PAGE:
Interior Health reduces its carbon footprint by collecting waste anesthetic gases

April 27, 2023

Royal Inland Hospital (RIH) in Kamloops has completed a three-year project that will see waste anesthetic gases (WAGs) collected in all 11 of its operating rooms, significantly reducing the hospital’s carbon footprint.

Anesthetic gases used for surgeries are a known potent source of greenhouse gas emissions that contribute to climate change. Only five per cent of anesthetic gas is metabolized by the body, while the remaining 95 per cent is typically collected and vented out of the operating room and building.

“Until the anesthetic gas recovery project, our emissions reduction strategy had been focused primarily on our buildings’ systems,” said Lorne Sisley, corporate director, facilities management and operations. “But when we started looking more closely at emissions from our operations, we noted anesthetic gases have a disproportionately high greenhouse gas emissions level. This new recovery technology will be one more step toward reducing our overall carbon footprint.”

Recovering WAGs from RIH’s 11 operating rooms is the equivalent of taking 221 to 280 passenger vehicles off the road a year – IH’s total vehicle fleet emissions for all of 2021.

Interior Health partnered with cleantech company Blue-Zone Technologies of Concord, Ontario for the three-year pilot project. Up to 100 per cent of the anesthetic gas that’s exhaled by a patient is collected in canisters in the operating room in Blue-Zone’s machines.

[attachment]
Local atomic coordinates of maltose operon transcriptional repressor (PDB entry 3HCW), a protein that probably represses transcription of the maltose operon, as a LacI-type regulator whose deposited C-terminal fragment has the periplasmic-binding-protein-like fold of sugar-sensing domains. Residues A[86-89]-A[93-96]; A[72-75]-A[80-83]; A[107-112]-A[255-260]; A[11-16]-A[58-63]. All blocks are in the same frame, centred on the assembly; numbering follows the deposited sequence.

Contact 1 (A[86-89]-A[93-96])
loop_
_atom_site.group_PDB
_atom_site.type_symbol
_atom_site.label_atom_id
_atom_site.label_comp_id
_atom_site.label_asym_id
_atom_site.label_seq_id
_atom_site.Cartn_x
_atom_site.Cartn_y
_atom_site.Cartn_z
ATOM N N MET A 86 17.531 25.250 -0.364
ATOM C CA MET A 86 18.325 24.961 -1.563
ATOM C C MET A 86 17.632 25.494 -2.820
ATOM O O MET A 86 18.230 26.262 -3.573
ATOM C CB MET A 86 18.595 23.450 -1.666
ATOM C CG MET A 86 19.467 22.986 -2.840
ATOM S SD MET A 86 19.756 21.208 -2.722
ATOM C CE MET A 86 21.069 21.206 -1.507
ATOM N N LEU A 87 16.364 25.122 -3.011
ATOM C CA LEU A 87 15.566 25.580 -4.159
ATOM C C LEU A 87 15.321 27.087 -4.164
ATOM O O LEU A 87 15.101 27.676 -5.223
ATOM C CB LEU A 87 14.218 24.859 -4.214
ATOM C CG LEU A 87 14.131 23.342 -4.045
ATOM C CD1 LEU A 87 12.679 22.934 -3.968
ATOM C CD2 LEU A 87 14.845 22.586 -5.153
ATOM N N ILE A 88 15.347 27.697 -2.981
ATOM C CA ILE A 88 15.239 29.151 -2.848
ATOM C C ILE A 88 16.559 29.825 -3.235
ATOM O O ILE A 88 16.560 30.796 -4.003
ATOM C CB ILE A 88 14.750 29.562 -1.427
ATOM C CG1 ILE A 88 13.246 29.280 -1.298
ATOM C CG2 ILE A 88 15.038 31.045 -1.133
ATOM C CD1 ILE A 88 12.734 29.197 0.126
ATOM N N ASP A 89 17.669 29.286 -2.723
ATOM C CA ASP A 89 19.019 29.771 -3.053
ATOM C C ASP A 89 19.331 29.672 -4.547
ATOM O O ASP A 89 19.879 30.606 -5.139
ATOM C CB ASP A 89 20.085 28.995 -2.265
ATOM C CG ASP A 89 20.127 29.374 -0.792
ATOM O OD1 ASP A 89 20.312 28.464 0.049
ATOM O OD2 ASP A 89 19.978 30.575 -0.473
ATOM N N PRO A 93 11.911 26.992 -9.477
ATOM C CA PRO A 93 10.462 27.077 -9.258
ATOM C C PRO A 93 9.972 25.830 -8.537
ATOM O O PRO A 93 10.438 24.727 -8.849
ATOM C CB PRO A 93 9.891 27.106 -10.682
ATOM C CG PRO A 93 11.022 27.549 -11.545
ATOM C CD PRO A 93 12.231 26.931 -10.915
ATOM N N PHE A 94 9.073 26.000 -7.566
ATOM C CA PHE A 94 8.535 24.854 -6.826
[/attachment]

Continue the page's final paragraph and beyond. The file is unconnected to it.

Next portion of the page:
Once the canisters are full, they’re sent to Blue-Zone’s facility where the gases are liquefied and turned into generic anesthetic gas using a patented distillation process.

“This technology offers additional economic and supply benefits for hospitals, and also protects our health-care staff, communities and environment from the impact of anesthetic gases,” said Amanda McKenzie, manager of environmental sustainability at Interior Health and project lead.

With the successful implementation of this technology at RIH, Interior Health is focusing on the other 80 operating rooms managed across the Interior region.

Sisley added, “There are other sites we will be considering to make an even greater impact, plus there is the potential to change the anesthetic gasses we currently use to lower the initial emissions profile. We will be exploring other clinical operations as well, to ensure we are considering all opportunities to green our operations.”   

For more information about Interior Health’s climate action vision and commitment to environmental sustainability, please visit:


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